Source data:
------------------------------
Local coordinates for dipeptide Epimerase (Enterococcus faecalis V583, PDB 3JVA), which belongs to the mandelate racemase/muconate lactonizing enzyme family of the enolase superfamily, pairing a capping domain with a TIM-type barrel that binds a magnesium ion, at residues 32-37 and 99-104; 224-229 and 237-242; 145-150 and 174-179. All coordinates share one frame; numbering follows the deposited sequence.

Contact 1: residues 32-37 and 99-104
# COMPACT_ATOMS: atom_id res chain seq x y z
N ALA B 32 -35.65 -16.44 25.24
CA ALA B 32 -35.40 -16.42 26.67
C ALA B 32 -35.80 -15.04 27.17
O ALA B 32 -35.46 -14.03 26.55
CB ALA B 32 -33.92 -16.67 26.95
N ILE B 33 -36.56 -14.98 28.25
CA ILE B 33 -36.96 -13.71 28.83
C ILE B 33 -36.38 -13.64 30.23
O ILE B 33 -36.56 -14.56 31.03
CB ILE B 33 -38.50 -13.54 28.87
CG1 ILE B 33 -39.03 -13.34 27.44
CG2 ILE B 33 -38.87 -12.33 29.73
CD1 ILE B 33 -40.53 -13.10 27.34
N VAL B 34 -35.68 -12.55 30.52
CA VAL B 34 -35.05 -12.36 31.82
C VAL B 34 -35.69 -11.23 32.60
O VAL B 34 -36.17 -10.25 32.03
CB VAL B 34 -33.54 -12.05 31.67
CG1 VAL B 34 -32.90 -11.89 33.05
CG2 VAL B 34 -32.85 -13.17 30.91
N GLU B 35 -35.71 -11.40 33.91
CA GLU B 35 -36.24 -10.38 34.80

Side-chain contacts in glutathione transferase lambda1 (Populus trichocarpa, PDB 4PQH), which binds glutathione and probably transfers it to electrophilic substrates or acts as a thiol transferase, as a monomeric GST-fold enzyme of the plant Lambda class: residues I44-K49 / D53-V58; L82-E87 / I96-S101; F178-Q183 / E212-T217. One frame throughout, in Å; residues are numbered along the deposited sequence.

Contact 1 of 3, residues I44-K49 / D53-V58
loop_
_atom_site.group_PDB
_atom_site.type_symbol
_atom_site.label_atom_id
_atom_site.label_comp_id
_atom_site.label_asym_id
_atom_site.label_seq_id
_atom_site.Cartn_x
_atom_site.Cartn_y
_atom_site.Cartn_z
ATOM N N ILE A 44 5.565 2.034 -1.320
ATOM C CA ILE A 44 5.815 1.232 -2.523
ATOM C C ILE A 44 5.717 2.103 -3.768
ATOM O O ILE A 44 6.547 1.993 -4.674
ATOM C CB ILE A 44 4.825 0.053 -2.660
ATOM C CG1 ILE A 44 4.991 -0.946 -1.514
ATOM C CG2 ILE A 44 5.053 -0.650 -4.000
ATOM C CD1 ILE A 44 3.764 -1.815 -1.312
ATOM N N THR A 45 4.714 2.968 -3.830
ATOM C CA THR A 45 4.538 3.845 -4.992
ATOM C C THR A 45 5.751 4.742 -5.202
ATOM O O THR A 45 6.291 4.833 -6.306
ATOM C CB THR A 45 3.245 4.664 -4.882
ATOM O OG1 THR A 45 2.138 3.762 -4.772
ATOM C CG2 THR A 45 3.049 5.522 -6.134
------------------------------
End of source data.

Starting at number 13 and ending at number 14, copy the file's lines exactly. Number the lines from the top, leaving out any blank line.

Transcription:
CB ILE B 33 -38.50 -13.54 28.87
CG1 ILE B 33 -39.03 -13.34 27.44